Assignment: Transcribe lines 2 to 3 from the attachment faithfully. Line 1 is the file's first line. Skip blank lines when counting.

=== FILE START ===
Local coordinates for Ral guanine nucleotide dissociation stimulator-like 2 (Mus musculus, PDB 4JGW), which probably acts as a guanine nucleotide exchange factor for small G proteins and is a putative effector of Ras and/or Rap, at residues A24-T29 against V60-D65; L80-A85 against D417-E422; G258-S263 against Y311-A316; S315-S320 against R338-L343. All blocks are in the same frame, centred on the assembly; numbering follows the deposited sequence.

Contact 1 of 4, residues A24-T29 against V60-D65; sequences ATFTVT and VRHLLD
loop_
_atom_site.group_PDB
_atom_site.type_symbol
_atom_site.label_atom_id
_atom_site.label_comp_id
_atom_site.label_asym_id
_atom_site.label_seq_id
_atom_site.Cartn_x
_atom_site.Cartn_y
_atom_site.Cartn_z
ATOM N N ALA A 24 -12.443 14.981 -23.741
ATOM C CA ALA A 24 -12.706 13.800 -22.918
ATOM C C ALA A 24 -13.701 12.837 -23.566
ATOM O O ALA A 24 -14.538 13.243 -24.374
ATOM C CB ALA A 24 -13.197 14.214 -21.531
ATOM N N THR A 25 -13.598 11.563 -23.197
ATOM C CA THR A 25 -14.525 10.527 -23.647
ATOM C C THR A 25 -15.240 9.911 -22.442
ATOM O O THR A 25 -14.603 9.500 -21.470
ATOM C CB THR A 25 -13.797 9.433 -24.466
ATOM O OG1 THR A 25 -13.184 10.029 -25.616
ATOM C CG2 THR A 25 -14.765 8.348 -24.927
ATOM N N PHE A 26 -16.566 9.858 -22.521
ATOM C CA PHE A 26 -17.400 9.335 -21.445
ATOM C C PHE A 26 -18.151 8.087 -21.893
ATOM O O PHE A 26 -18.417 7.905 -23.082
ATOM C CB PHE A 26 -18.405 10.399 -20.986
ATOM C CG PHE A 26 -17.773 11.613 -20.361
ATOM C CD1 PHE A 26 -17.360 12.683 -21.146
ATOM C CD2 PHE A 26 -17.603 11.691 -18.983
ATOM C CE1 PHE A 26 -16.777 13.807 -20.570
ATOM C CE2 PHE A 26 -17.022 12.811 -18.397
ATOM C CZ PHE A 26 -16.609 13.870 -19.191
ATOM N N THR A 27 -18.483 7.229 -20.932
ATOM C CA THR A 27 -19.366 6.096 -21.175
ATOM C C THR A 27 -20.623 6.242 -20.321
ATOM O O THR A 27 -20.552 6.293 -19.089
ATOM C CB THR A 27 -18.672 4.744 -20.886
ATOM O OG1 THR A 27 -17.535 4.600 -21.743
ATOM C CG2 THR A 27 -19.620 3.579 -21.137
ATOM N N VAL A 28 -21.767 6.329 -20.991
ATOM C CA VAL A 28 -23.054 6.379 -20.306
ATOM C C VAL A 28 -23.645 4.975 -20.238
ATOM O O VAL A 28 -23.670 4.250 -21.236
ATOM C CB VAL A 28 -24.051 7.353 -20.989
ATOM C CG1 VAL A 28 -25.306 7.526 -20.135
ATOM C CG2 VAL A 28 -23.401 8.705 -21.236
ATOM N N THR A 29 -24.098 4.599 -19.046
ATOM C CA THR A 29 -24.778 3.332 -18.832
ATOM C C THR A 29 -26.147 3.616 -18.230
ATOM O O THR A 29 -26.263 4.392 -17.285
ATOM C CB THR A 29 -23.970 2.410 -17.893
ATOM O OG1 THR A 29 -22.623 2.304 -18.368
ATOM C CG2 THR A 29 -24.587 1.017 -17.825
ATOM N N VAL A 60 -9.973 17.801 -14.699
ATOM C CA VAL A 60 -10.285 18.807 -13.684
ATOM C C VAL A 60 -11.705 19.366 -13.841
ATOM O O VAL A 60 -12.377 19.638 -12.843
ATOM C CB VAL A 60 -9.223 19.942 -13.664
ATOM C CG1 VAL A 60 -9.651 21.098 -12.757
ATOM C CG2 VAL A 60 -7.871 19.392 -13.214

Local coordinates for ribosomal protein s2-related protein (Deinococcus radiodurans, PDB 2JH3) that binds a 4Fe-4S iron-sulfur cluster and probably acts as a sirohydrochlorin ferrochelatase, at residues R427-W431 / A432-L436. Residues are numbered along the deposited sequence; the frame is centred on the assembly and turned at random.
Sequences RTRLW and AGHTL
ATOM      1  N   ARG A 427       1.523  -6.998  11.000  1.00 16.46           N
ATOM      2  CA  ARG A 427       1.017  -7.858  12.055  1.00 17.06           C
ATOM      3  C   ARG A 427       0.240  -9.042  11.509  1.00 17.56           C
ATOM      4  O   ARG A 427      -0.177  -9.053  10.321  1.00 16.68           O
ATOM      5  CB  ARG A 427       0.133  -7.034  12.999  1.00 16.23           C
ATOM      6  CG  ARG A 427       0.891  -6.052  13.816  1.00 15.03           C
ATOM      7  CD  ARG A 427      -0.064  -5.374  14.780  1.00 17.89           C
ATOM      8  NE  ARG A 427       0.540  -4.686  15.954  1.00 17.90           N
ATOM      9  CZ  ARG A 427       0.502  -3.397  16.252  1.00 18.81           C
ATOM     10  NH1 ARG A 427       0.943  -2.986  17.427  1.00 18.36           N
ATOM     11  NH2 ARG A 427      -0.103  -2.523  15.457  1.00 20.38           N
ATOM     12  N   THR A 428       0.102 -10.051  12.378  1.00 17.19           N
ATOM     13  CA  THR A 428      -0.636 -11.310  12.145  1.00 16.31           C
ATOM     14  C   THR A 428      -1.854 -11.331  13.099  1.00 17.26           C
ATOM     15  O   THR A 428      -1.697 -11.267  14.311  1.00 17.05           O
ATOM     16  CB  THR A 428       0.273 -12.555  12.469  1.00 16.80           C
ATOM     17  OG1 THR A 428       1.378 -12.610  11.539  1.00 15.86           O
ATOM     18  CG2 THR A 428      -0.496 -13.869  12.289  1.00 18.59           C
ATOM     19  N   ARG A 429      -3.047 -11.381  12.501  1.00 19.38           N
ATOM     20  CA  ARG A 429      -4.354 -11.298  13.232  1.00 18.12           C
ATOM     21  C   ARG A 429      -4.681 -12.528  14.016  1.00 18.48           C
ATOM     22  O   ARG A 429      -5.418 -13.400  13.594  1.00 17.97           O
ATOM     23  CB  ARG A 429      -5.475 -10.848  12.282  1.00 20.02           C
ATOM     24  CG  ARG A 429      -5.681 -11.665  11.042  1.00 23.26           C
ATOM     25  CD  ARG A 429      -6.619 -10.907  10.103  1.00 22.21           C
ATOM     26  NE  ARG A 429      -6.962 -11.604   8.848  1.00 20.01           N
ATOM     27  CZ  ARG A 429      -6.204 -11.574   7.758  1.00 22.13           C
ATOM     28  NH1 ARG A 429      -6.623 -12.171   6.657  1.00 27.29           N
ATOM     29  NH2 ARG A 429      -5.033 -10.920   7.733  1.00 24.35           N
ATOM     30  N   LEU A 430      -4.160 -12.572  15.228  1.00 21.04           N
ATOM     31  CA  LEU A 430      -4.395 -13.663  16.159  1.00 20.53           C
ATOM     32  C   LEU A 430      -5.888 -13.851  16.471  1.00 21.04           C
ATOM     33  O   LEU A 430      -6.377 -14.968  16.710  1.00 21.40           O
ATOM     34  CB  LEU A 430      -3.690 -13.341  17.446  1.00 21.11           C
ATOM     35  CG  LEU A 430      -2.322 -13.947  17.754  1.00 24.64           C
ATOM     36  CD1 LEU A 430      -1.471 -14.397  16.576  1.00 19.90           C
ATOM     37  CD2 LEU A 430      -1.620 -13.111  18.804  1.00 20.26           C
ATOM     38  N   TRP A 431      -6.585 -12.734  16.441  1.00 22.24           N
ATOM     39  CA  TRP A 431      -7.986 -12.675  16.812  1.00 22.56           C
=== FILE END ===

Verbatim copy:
Contact 1 of 4, residues A24-T29 against V60-D65; sequences ATFTVT and VRHLLD
loop_